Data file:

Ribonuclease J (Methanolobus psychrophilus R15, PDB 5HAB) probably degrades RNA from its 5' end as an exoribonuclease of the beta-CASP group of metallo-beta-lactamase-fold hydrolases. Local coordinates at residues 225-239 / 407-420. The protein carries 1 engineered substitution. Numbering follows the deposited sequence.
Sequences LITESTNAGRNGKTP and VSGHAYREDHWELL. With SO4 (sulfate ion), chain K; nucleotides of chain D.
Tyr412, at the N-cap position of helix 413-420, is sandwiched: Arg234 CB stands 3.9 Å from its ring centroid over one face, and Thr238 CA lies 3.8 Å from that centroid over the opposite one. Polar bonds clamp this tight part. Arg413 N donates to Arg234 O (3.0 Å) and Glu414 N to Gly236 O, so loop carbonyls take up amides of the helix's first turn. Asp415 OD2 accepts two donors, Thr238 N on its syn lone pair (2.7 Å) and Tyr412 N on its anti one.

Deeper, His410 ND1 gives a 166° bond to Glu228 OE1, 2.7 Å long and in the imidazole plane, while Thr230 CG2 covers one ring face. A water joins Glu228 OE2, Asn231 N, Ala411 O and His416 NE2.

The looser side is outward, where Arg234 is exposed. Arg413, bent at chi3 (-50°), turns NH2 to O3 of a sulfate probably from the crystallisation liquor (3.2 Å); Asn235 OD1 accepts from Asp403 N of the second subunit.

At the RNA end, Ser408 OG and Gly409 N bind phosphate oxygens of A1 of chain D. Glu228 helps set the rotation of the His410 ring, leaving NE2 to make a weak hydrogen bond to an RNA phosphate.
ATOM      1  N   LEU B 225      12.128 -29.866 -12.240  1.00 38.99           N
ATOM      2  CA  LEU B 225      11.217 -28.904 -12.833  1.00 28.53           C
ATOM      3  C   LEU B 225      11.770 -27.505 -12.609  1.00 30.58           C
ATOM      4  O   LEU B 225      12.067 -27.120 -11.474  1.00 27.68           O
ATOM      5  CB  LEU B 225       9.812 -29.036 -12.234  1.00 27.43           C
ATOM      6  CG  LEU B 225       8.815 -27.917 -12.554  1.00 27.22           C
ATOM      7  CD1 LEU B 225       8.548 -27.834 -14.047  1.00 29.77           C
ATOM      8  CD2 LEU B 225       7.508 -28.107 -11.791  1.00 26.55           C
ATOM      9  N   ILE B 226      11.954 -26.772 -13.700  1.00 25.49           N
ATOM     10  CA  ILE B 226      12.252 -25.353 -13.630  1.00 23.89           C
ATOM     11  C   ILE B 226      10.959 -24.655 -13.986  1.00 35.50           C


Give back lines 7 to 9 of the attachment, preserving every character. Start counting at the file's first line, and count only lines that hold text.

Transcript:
ATOM      1  N   LEU B 225      12.128 -29.866 -12.240  1.00 38.99           N
ATOM      2  CA  LEU B 225      11.217 -28.904 -12.833  1.00 28.53           C
ATOM      3  C   LEU B 225      11.770 -27.505 -12.609  1.00 30.58           C